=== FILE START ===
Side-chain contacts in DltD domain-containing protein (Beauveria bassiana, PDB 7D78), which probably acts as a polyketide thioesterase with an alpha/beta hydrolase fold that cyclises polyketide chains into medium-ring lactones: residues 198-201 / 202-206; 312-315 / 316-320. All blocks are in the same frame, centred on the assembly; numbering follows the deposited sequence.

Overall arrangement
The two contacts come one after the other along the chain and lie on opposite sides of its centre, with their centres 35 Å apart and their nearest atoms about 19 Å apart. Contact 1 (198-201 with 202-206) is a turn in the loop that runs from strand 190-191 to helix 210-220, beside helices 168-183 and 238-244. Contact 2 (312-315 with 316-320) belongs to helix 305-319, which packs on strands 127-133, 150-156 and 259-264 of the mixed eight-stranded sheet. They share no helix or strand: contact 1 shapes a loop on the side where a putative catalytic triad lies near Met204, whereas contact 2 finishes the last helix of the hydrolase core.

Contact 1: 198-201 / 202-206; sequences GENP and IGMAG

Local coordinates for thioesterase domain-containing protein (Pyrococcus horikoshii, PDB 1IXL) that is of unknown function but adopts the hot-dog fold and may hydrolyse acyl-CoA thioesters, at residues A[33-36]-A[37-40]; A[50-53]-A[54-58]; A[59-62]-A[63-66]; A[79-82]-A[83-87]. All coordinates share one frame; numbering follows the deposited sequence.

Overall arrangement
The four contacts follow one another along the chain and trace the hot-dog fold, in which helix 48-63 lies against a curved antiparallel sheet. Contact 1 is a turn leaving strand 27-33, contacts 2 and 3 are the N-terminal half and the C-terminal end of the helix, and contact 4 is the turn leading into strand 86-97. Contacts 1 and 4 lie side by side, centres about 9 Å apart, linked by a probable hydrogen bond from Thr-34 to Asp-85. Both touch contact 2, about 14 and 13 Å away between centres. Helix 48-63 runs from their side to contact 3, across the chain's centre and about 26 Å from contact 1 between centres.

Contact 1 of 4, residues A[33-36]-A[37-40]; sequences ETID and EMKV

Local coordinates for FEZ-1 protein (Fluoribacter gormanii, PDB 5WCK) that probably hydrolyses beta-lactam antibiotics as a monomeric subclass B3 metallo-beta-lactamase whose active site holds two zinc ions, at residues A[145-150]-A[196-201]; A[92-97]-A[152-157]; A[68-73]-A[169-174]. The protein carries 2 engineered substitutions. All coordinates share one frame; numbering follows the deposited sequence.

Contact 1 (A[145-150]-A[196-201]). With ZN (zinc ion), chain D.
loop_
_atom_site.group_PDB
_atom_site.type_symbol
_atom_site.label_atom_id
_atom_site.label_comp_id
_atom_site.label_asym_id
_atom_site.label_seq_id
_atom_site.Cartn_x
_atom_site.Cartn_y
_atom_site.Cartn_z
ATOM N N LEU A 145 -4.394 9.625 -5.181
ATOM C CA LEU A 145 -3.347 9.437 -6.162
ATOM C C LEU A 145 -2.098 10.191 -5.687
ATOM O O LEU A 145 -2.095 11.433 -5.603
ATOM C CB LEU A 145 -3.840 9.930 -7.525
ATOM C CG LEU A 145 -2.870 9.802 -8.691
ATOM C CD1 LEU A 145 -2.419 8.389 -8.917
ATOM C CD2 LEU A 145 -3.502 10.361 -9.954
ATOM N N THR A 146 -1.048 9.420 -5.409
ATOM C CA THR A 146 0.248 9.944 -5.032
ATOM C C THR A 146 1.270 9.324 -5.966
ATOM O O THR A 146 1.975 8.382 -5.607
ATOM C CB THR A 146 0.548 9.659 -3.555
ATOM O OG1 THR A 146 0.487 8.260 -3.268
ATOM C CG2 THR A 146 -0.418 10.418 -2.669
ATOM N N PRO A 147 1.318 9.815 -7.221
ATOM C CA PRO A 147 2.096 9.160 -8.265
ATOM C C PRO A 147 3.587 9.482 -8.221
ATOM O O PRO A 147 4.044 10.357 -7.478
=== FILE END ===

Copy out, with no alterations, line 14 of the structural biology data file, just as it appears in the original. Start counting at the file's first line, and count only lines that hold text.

_atom_site.label_atom_id